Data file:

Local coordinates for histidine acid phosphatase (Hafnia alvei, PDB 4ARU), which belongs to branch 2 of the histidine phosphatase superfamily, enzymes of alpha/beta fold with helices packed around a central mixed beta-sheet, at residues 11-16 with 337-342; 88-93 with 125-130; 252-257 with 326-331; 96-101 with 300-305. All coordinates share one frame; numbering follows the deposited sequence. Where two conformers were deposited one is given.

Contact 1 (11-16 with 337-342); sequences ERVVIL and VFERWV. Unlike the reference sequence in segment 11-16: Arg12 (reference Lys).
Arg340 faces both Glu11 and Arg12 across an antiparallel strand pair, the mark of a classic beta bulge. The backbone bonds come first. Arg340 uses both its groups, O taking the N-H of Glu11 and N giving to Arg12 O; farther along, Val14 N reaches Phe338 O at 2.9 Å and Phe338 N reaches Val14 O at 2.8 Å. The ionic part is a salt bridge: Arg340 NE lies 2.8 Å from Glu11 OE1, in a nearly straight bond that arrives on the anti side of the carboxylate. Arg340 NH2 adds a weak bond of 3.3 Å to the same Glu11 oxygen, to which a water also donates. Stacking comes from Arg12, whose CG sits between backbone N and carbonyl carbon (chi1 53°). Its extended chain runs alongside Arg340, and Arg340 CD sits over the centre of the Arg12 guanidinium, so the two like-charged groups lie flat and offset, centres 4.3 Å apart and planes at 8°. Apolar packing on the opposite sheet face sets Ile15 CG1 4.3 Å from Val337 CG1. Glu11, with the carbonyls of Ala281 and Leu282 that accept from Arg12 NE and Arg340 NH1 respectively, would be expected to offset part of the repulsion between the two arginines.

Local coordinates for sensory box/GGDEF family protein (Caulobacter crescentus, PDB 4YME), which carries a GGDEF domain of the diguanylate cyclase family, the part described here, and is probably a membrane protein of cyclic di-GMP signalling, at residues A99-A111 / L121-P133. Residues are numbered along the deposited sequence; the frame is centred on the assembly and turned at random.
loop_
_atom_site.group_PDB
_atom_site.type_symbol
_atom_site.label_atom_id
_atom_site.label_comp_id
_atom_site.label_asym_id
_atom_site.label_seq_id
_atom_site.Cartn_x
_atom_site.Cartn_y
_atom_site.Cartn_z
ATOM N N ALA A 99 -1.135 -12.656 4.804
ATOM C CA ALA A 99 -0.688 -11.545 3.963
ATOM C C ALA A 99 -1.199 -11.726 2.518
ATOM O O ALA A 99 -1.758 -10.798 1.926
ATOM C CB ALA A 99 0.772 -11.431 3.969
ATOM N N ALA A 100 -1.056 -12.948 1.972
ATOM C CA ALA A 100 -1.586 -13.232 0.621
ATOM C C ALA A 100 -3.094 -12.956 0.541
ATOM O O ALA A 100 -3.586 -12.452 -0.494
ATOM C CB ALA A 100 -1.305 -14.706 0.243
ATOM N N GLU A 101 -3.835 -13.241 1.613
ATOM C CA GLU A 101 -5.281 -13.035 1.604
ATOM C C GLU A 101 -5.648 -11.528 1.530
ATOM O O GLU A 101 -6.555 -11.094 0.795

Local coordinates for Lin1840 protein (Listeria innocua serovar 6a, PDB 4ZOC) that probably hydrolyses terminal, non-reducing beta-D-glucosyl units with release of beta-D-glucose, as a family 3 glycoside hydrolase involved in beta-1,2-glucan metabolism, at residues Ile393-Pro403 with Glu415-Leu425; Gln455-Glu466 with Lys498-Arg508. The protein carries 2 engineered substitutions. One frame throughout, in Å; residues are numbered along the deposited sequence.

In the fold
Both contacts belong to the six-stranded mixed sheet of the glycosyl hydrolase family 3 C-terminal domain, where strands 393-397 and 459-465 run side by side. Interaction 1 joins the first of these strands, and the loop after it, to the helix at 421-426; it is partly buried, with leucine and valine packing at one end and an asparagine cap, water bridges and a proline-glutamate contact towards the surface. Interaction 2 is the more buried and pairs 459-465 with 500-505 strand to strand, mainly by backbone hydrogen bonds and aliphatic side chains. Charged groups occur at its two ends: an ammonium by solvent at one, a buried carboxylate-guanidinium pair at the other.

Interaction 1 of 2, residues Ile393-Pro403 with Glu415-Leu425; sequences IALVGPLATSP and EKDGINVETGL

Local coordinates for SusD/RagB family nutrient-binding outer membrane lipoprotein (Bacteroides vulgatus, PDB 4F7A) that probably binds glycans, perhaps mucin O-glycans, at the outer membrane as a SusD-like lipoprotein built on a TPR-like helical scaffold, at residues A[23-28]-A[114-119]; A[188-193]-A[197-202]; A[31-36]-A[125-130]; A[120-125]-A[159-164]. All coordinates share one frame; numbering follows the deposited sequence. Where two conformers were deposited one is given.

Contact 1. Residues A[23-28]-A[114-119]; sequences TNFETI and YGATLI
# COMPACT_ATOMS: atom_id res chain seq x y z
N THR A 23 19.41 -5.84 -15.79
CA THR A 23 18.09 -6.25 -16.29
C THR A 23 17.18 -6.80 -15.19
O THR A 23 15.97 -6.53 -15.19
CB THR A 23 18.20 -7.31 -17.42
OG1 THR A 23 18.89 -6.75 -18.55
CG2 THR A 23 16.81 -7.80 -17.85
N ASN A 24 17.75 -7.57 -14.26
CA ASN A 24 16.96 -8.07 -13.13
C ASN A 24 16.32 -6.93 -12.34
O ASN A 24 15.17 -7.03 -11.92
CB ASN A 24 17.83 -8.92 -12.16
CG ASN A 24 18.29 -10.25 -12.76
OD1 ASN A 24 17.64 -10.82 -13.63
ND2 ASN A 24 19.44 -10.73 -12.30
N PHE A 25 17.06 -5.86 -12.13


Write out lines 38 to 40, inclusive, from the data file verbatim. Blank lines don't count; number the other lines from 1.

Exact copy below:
C THR A 23 17.18 -6.80 -15.19
O THR A 23 15.97 -6.53 -15.19
CB THR A 23 18.20 -7.31 -17.42